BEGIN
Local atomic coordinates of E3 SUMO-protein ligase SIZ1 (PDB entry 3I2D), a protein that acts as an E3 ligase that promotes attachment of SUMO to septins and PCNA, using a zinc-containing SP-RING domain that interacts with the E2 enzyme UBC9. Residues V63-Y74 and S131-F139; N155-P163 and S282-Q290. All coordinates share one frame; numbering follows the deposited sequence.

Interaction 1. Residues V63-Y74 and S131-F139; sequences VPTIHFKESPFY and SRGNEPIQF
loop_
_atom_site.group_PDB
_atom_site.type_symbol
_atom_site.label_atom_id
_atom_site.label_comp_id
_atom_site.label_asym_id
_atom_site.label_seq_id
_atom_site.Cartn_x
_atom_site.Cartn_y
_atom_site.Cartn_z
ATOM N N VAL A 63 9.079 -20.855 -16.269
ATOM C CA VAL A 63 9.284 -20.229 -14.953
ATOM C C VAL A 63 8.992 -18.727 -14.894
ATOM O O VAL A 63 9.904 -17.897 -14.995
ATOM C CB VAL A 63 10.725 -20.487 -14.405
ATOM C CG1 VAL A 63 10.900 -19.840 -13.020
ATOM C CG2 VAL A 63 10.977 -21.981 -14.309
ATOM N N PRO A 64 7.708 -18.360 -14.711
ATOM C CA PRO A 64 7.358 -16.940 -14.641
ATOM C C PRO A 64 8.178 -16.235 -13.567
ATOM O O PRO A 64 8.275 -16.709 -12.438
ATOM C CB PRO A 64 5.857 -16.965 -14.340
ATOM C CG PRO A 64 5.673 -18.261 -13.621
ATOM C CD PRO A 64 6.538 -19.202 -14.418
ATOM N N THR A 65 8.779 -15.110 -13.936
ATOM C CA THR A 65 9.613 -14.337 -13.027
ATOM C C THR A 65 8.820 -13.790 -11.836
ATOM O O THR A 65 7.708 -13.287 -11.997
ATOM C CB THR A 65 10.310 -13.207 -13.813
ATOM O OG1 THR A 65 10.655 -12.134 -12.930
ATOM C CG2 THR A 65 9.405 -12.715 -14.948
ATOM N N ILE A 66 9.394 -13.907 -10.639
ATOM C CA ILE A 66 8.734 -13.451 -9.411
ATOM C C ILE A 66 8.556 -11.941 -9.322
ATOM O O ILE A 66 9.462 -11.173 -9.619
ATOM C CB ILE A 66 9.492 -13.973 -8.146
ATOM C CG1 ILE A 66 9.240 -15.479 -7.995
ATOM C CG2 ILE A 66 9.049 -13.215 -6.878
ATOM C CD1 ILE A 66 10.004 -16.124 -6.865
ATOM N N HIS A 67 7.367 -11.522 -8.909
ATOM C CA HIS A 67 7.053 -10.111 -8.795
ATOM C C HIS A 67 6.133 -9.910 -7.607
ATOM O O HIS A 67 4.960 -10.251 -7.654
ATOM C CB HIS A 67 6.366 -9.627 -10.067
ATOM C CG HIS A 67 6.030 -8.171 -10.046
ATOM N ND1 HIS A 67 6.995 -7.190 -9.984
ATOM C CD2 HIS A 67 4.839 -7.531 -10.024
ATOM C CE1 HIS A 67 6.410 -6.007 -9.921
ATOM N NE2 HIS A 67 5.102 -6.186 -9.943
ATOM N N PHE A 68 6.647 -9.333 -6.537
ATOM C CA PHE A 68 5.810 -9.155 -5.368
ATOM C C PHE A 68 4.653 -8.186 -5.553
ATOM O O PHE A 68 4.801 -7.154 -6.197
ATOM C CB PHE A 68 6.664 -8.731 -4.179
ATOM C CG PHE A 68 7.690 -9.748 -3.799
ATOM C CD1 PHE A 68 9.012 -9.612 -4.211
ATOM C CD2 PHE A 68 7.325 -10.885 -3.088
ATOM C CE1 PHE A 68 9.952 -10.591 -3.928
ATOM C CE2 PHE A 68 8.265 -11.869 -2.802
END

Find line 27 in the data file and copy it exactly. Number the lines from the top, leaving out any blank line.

ATOM N N THR A 65 8.779 -15.110 -13.936